Recycling: Personal To Professional

The current recycling system must inevitably change. Photo from chinaenvironmentallaw.com

Some recycling news: A pilot program in 55 Chinese cities succeeded in increasing recycling rates to 70%, and the government announced plans to improve official waste collection systems. China usually shows up on the recycling map as a processing center for plastic bottles and old computers from America, so it’s promising to see progress in local recycling.

Typical daily experience suggests that most daily waste already gets recycled, but not because of effective collection systems. In China recycling has a personal touch. There always seems to be someone around to scrounge for empty bottles, and overloaded bicycles stacked dangerously high with recyclables are one of the more remarkable sights on typical Chinese streets.

But for all that, recycling seems to happen despite the best efforts of the bulk of the population. Recycling bins, as such, are rarely available, and when they are the distinction doesn’t extend past the name on the lid. In many cases it’s lucky if the waste, recyclable or not, even makes it to a bin. Conscience nor stigma seem to play much of a role when it comes to leaving trash in the street. A recent survey found that while 90% of people approve of policies that require separating different types of garbage, only 18% consistently follow the rules.

It’s a system that works because the economic incentives and trash collection systems are just right, but that’s changing fast. For one, the ranks of motivated self-appointed recyclers will inevitably dwindle as average incomes rise, meaning less trash will undergo their purifying inspection. But modernization also means that waste collection systems will become more organized and controlled.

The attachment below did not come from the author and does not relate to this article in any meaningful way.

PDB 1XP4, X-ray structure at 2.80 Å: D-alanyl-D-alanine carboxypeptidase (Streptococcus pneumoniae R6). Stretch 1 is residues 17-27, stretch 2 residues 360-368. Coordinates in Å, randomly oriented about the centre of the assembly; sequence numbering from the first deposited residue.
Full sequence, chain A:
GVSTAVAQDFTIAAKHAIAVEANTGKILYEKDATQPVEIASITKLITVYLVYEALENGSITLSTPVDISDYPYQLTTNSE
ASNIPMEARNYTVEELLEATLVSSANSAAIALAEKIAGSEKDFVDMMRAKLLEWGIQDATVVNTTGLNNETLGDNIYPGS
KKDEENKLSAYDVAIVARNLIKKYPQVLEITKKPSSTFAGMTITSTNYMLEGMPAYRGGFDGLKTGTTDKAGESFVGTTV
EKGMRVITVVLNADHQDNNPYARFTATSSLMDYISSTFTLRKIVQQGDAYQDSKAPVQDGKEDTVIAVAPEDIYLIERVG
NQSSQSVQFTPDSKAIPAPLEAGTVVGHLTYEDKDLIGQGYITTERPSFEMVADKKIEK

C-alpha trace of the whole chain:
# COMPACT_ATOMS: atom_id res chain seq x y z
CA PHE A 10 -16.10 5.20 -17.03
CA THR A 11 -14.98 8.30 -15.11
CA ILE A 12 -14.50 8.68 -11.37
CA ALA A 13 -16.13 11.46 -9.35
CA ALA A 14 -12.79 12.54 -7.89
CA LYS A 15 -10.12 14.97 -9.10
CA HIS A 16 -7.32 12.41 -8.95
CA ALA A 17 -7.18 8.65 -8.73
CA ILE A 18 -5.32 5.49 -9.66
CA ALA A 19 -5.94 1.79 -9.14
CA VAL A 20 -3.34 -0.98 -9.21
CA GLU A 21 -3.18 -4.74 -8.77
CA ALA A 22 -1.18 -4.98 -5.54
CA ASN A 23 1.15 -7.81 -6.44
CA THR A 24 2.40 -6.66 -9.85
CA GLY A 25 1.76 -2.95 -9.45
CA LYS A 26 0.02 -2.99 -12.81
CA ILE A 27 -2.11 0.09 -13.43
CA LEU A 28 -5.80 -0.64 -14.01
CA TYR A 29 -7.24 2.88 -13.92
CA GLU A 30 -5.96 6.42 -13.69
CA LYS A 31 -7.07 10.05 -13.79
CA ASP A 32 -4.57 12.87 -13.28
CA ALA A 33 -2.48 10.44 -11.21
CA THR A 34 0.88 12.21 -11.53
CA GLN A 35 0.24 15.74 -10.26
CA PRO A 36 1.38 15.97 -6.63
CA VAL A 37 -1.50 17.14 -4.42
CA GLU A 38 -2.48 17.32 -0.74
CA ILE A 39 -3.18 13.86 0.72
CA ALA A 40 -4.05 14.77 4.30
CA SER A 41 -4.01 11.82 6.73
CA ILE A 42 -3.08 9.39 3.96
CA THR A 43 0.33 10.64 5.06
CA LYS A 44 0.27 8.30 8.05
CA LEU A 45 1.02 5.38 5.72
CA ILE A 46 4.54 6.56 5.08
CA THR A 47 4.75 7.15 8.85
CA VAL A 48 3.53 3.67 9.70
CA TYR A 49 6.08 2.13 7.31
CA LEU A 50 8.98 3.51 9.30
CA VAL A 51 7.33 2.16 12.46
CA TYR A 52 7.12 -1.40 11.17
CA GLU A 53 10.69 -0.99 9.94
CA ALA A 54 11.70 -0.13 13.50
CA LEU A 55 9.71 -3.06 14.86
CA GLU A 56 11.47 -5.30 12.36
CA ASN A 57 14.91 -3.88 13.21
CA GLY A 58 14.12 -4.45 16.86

Right now the bulk of trash is collected by individuals peddling three wheeled bicycles. They usually have a bag tied on their handle bars for anything recyclable. But that’s already changing. The increasing number of chain malls and restaurants are an example. They keep the bottle collectors out to preserve their social acceptability, leaving their trash unsorted before it gets tossed into big commercial trucks.

The personal touch and ragtag efficiency born of legions of independent trash collectors is going to go away. The question is what will take it’s place. Almost inevitably average people are going to need to play a bigger role, making the statistic that only 20% of people actually follow recycling rules worrisome.

The recent news is a sign the government understands the problem. They’re spending a lot of money to build new facilities, educate the public, and regulate garbage collectors. One almost certain outcome is an increase in garbage fees. Maybe that will encourage everyday people to take trash more seriously. We’ll see.

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